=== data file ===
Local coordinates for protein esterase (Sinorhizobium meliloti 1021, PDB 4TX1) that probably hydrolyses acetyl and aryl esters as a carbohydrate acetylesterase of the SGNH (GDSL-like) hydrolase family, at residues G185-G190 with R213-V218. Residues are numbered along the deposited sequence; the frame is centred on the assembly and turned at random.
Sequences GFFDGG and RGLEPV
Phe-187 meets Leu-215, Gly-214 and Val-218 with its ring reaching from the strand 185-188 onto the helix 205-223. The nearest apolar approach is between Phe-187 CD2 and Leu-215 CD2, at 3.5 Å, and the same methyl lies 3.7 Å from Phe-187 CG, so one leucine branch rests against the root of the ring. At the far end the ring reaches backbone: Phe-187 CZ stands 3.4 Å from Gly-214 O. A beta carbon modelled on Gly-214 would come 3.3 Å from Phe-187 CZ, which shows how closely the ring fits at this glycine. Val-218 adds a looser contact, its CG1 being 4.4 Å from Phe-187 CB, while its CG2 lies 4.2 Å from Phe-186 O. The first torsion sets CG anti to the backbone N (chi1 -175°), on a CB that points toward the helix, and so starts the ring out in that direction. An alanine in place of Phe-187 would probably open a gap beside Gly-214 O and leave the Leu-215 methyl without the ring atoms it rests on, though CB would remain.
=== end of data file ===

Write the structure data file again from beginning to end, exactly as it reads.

Local coordinates for protein esterase (Sinorhizobium meliloti 1021, PDB 4TX1) that probably hydrolyses acetyl and aryl esters as a carbohydrate acetylesterase of the SGNH (GDSL-like) hydrolase family, at residues G185-G190 with R213-V218. Residues are numbered along the deposited sequence; the frame is centred on the assembly and turned at random.
Sequences GFFDGG and RGLEPV
Phe-187 meets Leu-215, Gly-214 and Val-218 with its ring reaching from the strand 185-188 onto the helix 205-223. The nearest apolar approach is between Phe-187 CD2 and Leu-215 CD2, at 3.5 Å, and the same methyl lies 3.7 Å from Phe-187 CG, so one leucine branch rests against the root of the ring. At the far end the ring reaches backbone: Phe-187 CZ stands 3.4 Å from Gly-214 O. A beta carbon modelled on Gly-214 would come 3.3 Å from Phe-187 CZ, which shows how closely the ring fits at this glycine. Val-218 adds a looser contact, its CG1 being 4.4 Å from Phe-187 CB, while its CG2 lies 4.2 Å from Phe-186 O. The first torsion sets CG anti to the backbone N (chi1 -175°), on a CB that points toward the helix, and so starts the ring out in that direction. An alanine in place of Phe-187 would probably open a gap beside Gly-214 O and leave the Leu-215 methyl without the ring atoms it rests on, though CB would remain.